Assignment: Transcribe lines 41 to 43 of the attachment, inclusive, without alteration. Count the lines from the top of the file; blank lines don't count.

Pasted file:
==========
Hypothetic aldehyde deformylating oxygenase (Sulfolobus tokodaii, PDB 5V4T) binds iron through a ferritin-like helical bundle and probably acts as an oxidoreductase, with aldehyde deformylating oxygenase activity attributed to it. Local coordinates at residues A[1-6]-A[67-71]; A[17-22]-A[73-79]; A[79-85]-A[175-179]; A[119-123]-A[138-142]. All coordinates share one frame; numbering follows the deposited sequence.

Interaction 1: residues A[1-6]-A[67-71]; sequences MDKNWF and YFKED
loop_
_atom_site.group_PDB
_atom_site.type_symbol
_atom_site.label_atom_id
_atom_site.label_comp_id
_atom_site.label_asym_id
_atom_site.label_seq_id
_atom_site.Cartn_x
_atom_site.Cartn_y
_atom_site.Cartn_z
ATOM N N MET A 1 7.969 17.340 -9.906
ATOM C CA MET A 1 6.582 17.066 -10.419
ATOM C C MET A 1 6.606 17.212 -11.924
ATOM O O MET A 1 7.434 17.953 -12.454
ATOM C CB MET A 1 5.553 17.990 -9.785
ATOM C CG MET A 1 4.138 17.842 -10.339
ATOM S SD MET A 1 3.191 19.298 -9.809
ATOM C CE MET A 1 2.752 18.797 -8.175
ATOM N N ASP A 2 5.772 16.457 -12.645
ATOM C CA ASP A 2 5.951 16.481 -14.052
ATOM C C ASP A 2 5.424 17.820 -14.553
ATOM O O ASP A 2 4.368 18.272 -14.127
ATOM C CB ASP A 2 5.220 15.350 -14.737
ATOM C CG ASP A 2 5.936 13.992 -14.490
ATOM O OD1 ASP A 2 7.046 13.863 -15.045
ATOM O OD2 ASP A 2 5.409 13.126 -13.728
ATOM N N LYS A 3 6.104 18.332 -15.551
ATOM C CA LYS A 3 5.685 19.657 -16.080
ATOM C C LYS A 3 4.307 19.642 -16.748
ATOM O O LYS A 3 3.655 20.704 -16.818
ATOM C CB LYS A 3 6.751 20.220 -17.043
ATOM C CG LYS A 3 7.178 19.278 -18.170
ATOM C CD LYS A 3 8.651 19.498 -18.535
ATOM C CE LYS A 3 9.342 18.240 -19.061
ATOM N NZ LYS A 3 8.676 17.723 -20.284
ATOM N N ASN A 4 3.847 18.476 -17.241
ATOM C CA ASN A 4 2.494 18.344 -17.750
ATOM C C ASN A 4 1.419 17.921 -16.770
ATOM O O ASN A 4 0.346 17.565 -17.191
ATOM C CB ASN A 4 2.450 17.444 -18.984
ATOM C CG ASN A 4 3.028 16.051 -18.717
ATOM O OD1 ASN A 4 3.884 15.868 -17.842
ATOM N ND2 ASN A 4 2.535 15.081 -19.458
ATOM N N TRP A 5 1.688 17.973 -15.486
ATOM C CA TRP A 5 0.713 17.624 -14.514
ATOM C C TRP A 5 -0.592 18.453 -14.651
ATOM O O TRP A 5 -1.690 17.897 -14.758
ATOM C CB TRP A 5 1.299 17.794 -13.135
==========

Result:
ATOM O O ASN A 4 0.346 17.565 -17.191
ATOM C CB ASN A 4 2.450 17.444 -18.984
ATOM C CG ASN A 4 3.028 16.051 -18.717